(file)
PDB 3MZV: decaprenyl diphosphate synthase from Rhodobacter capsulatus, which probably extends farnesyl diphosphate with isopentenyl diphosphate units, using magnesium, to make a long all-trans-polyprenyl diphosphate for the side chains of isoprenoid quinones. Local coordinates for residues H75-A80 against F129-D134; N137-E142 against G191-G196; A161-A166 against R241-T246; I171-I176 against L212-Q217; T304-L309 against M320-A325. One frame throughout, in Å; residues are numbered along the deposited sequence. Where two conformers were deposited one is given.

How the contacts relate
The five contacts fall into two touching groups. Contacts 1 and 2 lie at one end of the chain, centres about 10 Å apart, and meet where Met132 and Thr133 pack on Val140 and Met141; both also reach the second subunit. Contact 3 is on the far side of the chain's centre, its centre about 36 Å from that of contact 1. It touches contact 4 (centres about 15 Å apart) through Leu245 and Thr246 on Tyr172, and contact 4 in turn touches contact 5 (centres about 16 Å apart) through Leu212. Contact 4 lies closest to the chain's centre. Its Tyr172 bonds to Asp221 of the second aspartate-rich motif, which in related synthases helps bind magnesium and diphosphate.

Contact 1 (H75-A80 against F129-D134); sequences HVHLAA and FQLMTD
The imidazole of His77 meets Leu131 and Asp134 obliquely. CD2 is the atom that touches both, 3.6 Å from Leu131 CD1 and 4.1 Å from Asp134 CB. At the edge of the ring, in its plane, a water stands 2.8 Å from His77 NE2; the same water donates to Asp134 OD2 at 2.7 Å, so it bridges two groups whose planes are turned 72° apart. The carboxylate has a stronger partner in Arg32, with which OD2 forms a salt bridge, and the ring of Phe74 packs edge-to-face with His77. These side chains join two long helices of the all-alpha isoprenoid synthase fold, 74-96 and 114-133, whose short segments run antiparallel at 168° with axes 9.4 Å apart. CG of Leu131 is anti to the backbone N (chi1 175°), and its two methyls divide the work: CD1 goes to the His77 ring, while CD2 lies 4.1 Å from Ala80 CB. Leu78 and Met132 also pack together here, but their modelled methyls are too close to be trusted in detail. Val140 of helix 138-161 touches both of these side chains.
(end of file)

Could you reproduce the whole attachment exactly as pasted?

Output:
PDB 3MZV: decaprenyl diphosphate synthase from Rhodobacter capsulatus, which probably extends farnesyl diphosphate with isopentenyl diphosphate units, using magnesium, to make a long all-trans-polyprenyl diphosphate for the side chains of isoprenoid quinones. Local coordinates for residues H75-A80 against F129-D134; N137-E142 against G191-G196; A161-A166 against R241-T246; I171-I176 against L212-Q217; T304-L309 against M320-A325. One frame throughout, in Å; residues are numbered along the deposited sequence. Where two conformers were deposited one is given.

How the contacts relate
The five contacts fall into two touching groups. Contacts 1 and 2 lie at one end of the chain, centres about 10 Å apart, and meet where Met132 and Thr133 pack on Val140 and Met141; both also reach the second subunit. Contact 3 is on the far side of the chain's centre, its centre about 36 Å from that of contact 1. It touches contact 4 (centres about 15 Å apart) through Leu245 and Thr246 on Tyr172, and contact 4 in turn touches contact 5 (centres about 16 Å apart) through Leu212. Contact 4 lies closest to the chain's centre. Its Tyr172 bonds to Asp221 of the second aspartate-rich motif, which in related synthases helps bind magnesium and diphosphate.

Contact 1 (H75-A80 against F129-D134); sequences HVHLAA and FQLMTD
The imidazole of His77 meets Leu131 and Asp134 obliquely. CD2 is the atom that touches both, 3.6 Å from Leu131 CD1 and 4.1 Å from Asp134 CB. At the edge of the ring, in its plane, a water stands 2.8 Å from His77 NE2; the same water donates to Asp134 OD2 at 2.7 Å, so it bridges two groups whose planes are turned 72° apart. The carboxylate has a stronger partner in Arg32, with which OD2 forms a salt bridge, and the ring of Phe74 packs edge-to-face with His77. These side chains join two long helices of the all-alpha isoprenoid synthase fold, 74-96 and 114-133, whose short segments run antiparallel at 168° with axes 9.4 Å apart. CG of Leu131 is anti to the backbone N (chi1 175°), and its two methyls divide the work: CD1 goes to the His77 ring, while CD2 lies 4.1 Å from Ala80 CB. Leu78 and Met132 also pack together here, but their modelled methyls are too close to be trusted in detail. Val140 of helix 138-161 touches both of these side chains.